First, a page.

James Schubring
Jul 29, 2011 James Schubring rated it really liked it  ·  review of another edition
There is always more potential in a John le Carre novel than in anyone else writing books. There is also, almost always, some experimental flaw that's bigger than anyone else's. I've learned to take the good and ignore the bad. He writes bigger books than almost anyone else, enthralling even when they're flawed.

Here we have the recruitment of a moneyman from the Russian mafia by the British Secret Service. Dima, 'our kind of traitor,' is the most interesting, wound-up, larger-than-life, nervy ch
Michael Graeme
Aug 01, 2011 Michael Graeme rated it it was amazing  ·  review of another edition
If what you know of the world comes from newspapers, or from the T.V. news, then your view is naive, selective, abridged and childish. If you have any mature sense at all then I think you appreciate this may be true.

All right - so, I'm naive and childish,... hopelessly so. It's the only way I can go on living in my personally simplified version of reality. Reading Le Carre though connects me with another, darker, reality, one I fear might be closer to the truth, whether it's "cold war", or whate
If you're a Russian godfather who wants to spill evil
banking beans involving the west, do you just snaffle
a cute UK couple on holiday in Antigua and grunt, "Take
me to your leader" ?

LeC moves briskly fr the Cold War to the Russ mafia and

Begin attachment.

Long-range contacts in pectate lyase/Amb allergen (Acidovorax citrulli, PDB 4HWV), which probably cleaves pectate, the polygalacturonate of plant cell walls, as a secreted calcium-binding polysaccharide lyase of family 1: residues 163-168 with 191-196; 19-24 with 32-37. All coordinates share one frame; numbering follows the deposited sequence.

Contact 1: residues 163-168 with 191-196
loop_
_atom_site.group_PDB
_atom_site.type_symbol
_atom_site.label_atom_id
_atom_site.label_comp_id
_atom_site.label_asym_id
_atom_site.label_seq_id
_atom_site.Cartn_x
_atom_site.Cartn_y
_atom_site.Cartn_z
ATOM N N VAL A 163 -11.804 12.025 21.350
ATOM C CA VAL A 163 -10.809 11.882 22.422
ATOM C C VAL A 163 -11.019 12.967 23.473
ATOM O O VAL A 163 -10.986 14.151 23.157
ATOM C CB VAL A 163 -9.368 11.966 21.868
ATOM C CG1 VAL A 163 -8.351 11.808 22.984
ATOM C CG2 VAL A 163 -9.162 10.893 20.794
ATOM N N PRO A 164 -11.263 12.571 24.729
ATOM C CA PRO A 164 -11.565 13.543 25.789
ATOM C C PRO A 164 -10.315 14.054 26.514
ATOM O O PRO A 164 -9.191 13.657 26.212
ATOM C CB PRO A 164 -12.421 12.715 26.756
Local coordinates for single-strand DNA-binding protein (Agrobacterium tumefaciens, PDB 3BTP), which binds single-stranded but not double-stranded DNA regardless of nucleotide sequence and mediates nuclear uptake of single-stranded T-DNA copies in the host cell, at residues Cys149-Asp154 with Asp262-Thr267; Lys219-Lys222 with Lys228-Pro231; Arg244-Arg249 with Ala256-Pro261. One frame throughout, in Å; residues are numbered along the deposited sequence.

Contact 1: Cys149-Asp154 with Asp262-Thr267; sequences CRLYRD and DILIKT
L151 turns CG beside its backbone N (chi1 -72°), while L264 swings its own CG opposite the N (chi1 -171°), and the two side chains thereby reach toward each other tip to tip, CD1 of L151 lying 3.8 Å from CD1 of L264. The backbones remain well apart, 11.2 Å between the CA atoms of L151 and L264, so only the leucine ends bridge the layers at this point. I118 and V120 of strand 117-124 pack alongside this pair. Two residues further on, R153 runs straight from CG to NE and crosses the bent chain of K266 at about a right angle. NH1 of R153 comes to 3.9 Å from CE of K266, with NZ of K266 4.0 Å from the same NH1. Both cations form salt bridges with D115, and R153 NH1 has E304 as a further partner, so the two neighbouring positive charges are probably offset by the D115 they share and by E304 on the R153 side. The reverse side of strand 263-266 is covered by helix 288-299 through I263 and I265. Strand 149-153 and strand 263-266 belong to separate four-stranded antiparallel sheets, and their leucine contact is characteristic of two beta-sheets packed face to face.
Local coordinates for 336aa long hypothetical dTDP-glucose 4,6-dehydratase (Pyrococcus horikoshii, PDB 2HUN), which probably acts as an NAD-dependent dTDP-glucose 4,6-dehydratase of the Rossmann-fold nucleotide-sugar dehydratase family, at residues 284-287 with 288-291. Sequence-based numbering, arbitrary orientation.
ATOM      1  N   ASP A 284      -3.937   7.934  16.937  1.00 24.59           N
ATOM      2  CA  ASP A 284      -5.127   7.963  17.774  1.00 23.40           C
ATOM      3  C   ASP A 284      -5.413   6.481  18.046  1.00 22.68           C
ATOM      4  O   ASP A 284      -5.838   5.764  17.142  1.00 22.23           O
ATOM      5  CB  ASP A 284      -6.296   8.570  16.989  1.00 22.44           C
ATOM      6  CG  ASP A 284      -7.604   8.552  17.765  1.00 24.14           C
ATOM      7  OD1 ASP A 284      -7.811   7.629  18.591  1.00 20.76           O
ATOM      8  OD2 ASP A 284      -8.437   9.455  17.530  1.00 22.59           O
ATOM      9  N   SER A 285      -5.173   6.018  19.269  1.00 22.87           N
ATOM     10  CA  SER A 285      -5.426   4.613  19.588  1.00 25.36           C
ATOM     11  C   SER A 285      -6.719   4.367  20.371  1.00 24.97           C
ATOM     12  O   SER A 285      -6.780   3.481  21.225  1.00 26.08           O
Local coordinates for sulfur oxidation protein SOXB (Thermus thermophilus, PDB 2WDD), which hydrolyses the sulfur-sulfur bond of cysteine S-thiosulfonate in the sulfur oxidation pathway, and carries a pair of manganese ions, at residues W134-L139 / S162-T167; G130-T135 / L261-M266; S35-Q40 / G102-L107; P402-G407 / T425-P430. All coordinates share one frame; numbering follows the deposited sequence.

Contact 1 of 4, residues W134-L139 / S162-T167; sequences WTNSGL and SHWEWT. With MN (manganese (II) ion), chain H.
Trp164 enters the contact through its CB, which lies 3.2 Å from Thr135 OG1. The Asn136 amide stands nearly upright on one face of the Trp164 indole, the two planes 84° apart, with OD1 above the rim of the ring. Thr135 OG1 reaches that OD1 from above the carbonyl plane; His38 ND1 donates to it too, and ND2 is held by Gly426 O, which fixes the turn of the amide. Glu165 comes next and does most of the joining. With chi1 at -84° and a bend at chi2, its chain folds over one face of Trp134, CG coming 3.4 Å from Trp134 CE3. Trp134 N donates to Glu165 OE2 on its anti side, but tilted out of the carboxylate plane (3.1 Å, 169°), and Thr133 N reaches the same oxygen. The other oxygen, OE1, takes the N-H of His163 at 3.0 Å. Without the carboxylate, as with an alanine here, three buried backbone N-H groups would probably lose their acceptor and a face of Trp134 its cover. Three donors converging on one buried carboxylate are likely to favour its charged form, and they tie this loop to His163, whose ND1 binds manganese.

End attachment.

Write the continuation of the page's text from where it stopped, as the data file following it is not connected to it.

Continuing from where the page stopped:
corrupt banking, suggested by news stories. Very good.
Then, damnit, the way he drawls his story -- exposition,
Talking Heds, fractured sequence, past/present tense --
is downright deadly.

Meantime, we'd all like to know his theories on the young
UK spy found dead at h
Mar 29, 2015 Neil rated it it was ok  ·  review of another edition
This was the first John le Carre book which I have picked up in a while. It came with high literary acclaim, and so I was quite looking forward to reading it. Sadly I was quite disappointed with it, there was no real sense of suspense, and it seemed quite laboured and ponderous, not the le Carre books I remember of old.
A professional couple from England, Perry and Gail, are on a tennis holiday in Antigua, when they are forcibly befriended by Dima. He is a Russian money launderer for the Vory, bu
This was my first spy thriller novel by this author. It was SO hard for me to get into it. I was confused about who was talking, the first person/third person switching made me crazy. This type of writing works for some people, it's just not my style.